Monday, November 26, 2007

Rafa On Outs at Liverpool: Culture Clash with American Owners

The English press is having a field day with Rafa Benitez’s flap with Liverpool’s American co-owners George Gillett Jr. and Tom Hicks, predicting that the Anfield boss won’t last the season.

The flap is over Benitez’s angst over the owners’ insistence that player transfers be handled through chief executive Rick Parry. Benitez bristled at that notion as he tried to lock up Javier Mascherano to a long-term deal with the Reds, and pursued Racing Santander’s Garay, a defender. Liverpool is six points off the pace in the Premiership with a game in hand.

This has disaster written all over it. Rafa has won a Champions League and an FA Cup at Liverpool, and finished second in Europe last year in an unlikely run at a second title. He’s done it primarily with an array of Spanish and French imports, making Anfield one of the true melting pots of English football. Rafa’s style isn’t always the most amicable, but it’s difficult to argue with the results. That’s definitely stoking his fire as he tangles with Liverpool’s new American owners over players.

And there’s the rub. Rafa has said publicly that the American brass aren’t familiar with the way things are done during the transfer windows, and that they should essentially step aside until they learn the ropes.

The conflict comes on the American end. Culturally, American sports separate their on-field coaches from the front office. True it’s done to some degree in football, but with winning comes some cache. If you’re a manager of a big club, you get to buy the players. Gillett and Hicks are used to a general manager who buys the players, and a coach who coaches them on the field. Hicks lashed out at Benitez, telling him to “quit talking” and worry about coaching. The co-owners have said they’ll see him in mid-December to talk about transfers.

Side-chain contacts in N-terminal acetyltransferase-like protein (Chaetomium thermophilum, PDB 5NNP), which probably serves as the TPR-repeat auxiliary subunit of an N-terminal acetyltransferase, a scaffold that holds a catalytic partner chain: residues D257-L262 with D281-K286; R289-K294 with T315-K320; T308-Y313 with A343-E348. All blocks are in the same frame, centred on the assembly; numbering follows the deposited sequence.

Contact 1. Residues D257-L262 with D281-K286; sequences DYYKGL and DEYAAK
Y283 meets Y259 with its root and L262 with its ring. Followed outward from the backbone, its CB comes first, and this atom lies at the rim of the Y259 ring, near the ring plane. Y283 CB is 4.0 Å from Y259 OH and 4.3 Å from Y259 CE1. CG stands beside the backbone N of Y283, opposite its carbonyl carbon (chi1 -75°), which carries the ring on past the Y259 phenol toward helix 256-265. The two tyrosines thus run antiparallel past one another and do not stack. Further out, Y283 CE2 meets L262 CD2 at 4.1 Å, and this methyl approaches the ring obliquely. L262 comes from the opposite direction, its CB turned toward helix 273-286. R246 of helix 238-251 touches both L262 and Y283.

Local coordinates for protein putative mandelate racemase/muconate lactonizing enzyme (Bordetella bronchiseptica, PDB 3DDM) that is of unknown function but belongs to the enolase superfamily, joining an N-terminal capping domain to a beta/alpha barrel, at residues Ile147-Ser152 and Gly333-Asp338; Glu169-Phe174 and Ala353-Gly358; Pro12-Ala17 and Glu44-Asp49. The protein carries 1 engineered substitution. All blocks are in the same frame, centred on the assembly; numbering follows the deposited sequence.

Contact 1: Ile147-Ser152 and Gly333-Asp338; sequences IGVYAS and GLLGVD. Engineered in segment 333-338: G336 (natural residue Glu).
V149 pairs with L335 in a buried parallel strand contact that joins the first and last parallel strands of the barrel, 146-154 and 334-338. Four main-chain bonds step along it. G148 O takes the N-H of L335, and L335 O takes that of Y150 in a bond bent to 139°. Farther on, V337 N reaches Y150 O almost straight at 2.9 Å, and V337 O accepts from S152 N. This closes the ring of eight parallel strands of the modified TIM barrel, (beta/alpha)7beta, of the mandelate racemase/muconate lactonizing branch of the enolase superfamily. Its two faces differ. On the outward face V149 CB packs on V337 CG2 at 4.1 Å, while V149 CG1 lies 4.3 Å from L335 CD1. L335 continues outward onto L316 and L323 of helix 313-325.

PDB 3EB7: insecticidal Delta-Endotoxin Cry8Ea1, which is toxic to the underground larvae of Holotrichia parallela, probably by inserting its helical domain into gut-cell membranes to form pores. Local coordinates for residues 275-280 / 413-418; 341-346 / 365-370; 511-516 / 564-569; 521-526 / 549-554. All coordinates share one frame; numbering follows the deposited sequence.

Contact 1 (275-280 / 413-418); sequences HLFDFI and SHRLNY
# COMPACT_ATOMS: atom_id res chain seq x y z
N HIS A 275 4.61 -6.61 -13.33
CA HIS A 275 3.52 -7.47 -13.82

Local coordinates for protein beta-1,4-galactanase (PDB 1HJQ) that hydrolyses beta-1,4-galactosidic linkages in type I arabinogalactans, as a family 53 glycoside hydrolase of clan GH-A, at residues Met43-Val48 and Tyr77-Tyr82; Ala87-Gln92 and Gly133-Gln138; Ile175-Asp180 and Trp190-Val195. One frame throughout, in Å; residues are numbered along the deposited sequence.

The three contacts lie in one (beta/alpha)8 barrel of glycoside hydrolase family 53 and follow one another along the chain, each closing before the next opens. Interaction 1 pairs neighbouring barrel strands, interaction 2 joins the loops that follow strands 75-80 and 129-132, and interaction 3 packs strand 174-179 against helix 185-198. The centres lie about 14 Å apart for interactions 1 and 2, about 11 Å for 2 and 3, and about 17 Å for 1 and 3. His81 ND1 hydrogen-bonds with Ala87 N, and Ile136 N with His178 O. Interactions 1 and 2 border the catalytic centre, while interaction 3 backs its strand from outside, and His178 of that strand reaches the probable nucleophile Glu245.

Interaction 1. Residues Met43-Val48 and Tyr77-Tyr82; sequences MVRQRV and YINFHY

The rub is, Rafa may bolt before then--or be asked to leave. Could Liverpool survive this kind of turmoil? Doubtful any club in contention would thrive in a mid-stream coaching change.

The odd thing is that Gillett and Hicks have already opened their wallets and given Rafa the green to bring in Ryan Babel, Fernando Torres and Benayoun. Liverpool had a torrid start to the English season and looked like it would run away from the pack, but it has cooled considerably. Its balky showing in the Champions League thus far isn’t helping Rafa’s case for more power internally. Liverpool takes on F.C. Porto Wednesday in the Champions League when a loss essentially ends their bid for a third appearance in the finals in four campaigns. Could it end Rafa’s reign at Anfield?

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